To the Market, to the Beach, to the Waterfalls

Shall I start by confessing that I arranged our entire South Island itinerary so that we could be in Nelson for the Saturday market?  It’s true.  I LOVE a good market, and my folks said this was one of the best they’ve been to, on several continents.  How could I miss it? 

So Friday morning found us driving the four hours from Kaikoura to Nelson, with a car picnic lunch en route.  Nelson is one of the larger cities on the South Island, so we spent some time that afternoon laying in provisions for our final days.  Also on deck: some schoolwork for Penelope and a special treat: the first twenty minutes or so of The Hobbit movie.  Penelope loved it, especially the dwarf singing… but didn’t want to watch further to see any of the scary parts (and we agreed, given her past scary-movie-to-nightmare ratio).  Dinner at home and some playground time rounded out the day.

Saturday morning I headed to the Nelson market for an hour or so of solo browsing before Jeremy and Penelope joined me.  As predicted, the market was a delightful mélange of produce, crafts, art, clothes, jewelry, and food trucks.  I found a gorgeous charcuterie board made of Rewarewa, also known as the New Zealand honeysuckle, with lovely branch handles. 

Jeremy suggested he might prefer the cleaner lines of the one on the right, but I remained steadfast in my preference for the center one.  And thus I have come one step closer to fulfilling my dream of turning our house into a hobbit hole, decorated with items Bilbo and Frodo might also admire.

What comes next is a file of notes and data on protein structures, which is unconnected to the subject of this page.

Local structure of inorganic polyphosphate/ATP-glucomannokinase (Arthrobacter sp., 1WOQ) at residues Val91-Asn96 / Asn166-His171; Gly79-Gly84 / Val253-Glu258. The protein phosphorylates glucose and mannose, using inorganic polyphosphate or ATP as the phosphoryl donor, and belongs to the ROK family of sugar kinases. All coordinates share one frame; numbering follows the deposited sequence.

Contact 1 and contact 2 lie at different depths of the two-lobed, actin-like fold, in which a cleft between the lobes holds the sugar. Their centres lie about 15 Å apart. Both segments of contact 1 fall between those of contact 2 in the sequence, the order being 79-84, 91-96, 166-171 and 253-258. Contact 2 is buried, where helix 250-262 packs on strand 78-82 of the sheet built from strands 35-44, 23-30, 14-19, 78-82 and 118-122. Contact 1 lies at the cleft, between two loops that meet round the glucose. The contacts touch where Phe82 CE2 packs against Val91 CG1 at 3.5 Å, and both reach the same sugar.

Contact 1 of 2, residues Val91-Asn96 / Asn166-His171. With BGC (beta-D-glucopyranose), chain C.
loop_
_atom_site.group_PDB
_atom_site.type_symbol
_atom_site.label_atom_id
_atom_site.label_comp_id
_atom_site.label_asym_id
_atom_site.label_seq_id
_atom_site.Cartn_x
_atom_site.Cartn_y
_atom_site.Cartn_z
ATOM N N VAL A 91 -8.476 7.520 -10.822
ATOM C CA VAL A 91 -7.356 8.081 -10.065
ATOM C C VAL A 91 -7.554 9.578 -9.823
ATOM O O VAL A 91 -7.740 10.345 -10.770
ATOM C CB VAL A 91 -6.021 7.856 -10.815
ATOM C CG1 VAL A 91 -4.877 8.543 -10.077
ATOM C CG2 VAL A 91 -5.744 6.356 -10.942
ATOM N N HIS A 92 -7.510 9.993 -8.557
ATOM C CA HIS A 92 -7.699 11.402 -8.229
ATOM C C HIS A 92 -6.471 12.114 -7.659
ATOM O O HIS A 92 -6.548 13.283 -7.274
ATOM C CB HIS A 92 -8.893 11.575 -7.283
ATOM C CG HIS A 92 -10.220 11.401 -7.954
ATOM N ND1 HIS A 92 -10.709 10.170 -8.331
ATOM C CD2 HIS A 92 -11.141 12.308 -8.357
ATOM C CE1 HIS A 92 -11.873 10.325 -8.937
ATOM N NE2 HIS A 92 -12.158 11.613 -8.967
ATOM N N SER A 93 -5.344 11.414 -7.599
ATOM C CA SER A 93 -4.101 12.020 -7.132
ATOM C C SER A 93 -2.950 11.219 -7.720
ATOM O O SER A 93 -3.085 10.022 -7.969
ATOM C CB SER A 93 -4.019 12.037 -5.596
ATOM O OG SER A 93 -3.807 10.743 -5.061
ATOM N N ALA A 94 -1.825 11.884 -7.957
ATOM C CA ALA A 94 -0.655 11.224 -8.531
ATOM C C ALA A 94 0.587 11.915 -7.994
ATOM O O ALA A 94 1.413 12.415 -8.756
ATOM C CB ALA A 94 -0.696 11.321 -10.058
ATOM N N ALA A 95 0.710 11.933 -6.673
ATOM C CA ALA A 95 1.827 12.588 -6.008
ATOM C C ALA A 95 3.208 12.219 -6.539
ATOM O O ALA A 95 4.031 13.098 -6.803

And I also picked up these wonderful New Zealand ha’pennies, polished and transformed into earrings. 

After lunch, we headed to the Nelson Provincial Museum, which contains both a permanent exhibition on the history of this city and region, and traveling exhibits.  So we also enjoyed an exploration of the Permian period, complete with enormous animatronic pre-dinosaurs.  It was quite something!

Next we strolled over to the Suter Art Gallery, a small but wonderful art museum.  In the very back gallery room, they had a room filled with art from local New Zealand artists, all available for purchase.  Such a wonderful idea—I’d love it if every museum had this practice!  Jeremy and I saw something similar a few years ago when we were in Edinburgh.  And on this trip, the piece we liked best was available, so purchase it we did.  Of course now we have to schlep the painting around New Zealand for the next few weeks, but we’ll manage.  If these are my complaints, it’s a good life.  😉

We had reservations for dinner at Nahm, a Thai restaurant right on the coast, to celebrate my birthday… as on my actual birthday we will be hiking in a restaurant-free area of Abel Tasman National Park.  We’ve been tremendously lucky with all of our restaurant choices so far—and Nahm was no exception.  Outstanding Thai food, eaten on a beautiful balcony right on the sheltered bay of Nelson’s seashore.  As we waited for our food, we saw a terrific variety of boats sail by.  And Jeremy snapped this pic of me.  🙂